Frequently asked questions about nucleoplasty
Nucleoplasty is a type of therapy meant to help patients with spinal disc pain. A small probe is inserted into the disc that is causing the pain and small amounts of tissue are removed. The probe them emits radio waves and heat to the area which causes the pressure inside the disc to be reduced. When the pressure is reduced within the disc, the pressure around the nerves are also reduced which reduces pain. The disc also sticks out less as well. The procedure takes about 60 minutes.
Many people will try the normal treatments such as anti-inflammatory drugs like ibuprofen. They will also try physical therapy. Some will even try epidurals to try to reduce the inflammation around the bulging disc. If these are not successful, it might be time to try nucleoplasty.
Not all discs can be treated with nucleoplasty. If the spine is out of alignment or not stable, nucleoplasty is not advised. If the rim or annulus is not intact, most of the disc material will have already been expelled from the disc so nucleoplasty won’t help. Neck discs cannot be treated with this procedure either. Only spinal discs in the back can be treated.
You may get relief from nucleoplasty if you have leg or back pain from a disc that has not ruptured. It should also only be considered after more conservative treatments have been tried. You should not consider trying this procedure unless your pain has lasted over 2 months because most leg and back pain will subside on its own after a month or two. This is considered an invasive procedure so if you can still perform your normal duties, you probably shouldn’t get this procedure.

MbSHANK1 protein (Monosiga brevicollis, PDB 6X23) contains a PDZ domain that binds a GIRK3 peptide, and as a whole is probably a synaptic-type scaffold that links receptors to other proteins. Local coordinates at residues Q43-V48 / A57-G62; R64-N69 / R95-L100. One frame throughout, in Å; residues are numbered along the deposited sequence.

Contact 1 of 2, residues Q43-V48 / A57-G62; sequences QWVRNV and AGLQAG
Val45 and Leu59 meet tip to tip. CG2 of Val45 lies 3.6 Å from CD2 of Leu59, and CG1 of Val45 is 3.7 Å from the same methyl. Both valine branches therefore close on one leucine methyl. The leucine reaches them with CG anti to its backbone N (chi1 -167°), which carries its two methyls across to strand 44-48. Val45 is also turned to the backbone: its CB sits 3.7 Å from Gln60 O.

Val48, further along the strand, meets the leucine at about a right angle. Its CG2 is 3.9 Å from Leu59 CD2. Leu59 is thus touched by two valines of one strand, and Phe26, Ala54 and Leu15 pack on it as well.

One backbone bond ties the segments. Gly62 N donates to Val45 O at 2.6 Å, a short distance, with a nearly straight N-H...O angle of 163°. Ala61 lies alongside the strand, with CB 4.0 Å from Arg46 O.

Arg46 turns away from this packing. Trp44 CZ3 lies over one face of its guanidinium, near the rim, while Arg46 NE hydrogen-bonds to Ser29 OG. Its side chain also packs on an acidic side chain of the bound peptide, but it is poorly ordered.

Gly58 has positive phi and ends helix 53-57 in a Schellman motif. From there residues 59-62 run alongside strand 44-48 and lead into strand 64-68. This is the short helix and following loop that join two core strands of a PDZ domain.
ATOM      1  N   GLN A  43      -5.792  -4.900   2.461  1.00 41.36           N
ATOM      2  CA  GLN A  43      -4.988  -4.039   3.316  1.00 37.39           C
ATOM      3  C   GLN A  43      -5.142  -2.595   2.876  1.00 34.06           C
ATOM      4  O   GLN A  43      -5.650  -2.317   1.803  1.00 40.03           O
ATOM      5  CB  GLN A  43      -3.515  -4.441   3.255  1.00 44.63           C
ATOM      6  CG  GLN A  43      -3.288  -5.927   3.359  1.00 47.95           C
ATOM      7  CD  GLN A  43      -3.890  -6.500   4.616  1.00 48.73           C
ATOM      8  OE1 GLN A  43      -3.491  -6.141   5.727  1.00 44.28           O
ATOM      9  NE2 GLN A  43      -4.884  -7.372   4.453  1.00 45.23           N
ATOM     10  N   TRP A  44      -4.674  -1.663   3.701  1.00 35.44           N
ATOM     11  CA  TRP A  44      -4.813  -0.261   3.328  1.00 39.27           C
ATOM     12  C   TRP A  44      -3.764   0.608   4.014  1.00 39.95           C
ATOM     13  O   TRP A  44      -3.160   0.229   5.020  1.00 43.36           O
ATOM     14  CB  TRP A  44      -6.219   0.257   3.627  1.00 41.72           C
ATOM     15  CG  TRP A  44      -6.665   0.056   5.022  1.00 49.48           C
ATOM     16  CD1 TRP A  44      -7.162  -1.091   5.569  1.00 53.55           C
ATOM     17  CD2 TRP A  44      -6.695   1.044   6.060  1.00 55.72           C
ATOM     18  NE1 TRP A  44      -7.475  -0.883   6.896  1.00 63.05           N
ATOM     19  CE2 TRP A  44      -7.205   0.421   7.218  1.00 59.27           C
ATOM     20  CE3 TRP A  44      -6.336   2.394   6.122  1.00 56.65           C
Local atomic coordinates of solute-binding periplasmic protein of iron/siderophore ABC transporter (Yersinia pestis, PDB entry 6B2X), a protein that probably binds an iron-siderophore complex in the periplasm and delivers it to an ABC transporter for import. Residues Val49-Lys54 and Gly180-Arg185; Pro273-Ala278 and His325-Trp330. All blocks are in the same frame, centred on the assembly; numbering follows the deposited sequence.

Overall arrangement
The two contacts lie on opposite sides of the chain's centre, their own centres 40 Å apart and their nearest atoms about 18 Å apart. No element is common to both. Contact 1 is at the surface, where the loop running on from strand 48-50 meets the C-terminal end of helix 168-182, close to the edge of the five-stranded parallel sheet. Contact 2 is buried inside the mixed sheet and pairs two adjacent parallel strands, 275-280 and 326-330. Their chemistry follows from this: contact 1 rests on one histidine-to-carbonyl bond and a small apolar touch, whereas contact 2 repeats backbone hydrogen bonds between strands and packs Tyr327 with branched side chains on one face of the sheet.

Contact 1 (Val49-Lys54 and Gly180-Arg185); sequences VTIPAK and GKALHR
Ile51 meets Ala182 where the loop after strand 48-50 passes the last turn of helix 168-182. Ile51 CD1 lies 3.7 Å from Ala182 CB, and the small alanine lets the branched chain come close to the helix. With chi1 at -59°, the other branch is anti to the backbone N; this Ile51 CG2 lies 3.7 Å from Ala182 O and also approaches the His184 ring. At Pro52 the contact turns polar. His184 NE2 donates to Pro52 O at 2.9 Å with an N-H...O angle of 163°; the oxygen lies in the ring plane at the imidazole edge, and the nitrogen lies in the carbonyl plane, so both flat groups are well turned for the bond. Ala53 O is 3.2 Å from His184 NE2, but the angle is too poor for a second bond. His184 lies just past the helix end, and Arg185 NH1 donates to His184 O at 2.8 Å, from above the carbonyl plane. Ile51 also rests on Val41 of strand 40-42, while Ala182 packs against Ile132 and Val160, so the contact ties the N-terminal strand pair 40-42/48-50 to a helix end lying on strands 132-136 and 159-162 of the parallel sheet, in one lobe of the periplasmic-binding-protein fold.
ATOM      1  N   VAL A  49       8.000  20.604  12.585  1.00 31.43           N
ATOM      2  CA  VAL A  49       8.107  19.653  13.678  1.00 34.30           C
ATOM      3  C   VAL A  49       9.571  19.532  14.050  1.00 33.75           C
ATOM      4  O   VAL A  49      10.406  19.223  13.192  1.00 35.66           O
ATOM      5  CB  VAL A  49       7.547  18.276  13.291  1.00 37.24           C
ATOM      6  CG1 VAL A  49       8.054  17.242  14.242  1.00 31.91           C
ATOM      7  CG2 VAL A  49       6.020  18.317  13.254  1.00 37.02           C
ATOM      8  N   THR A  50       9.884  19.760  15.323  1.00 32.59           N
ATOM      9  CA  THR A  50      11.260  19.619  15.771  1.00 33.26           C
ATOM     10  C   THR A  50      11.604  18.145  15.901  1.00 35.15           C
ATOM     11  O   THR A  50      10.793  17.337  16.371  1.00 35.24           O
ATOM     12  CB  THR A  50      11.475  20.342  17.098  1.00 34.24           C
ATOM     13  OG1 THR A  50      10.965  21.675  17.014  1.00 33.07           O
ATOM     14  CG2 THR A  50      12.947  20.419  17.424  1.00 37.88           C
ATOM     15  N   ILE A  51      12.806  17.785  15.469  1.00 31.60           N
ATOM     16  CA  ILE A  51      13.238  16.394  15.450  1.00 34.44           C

During the procedure, the patient will have a local anesthetic and be lightly sedated. There may be slight pain when the probe is inserted or the patient may feel some pressure. When the procedure is being done, the patient may feel some of the same pain in his back or legs that he normally feels. If this happens, the patient can be confident the probe is placed in the right place.
In the United States, the success rate for the pain to get better is about 70%. When they talk about success, they mean that the pain has been reduced by at least 50%. This is an excellent alternative to open spinal surgery.
There have been no reports of permanent injury or complications from nucleoplasty. There is risk involved for things such as infection at the site of the insertion of the probe. The disc also has a chance of becoming infected but the surgical procedure is done in a sterile environment and the risk of infection is low. There is a chance of unusual bleeding that may require surgery but it is very uncommon. The only other risk is that the procedure will not work and it may even worsen.
Dajiang, R., Zhicheng, Z., Tiansheng, S., & Fang, L. (2015). Effect of percutaneous nucleoplasty with coblation on phospholipase A2 activity in the intervertebral disks of an animal model of intervertebral disk degeneration: a randomized controlled trial. Journal Of Orthopaedic Surgery & Research, 10(1), 1-6. doi:10.1186/s13018-015-0175-y
Wullems, J. A., Halim, W., & van der Weegen, W. (2014). Review Articles: Current Evidence of Percutaneous Nucleoplasty for the Cervical Herniated Disk: A Systematic Review. Pain Practice, 14559-569. doi:10.1111/papr.12122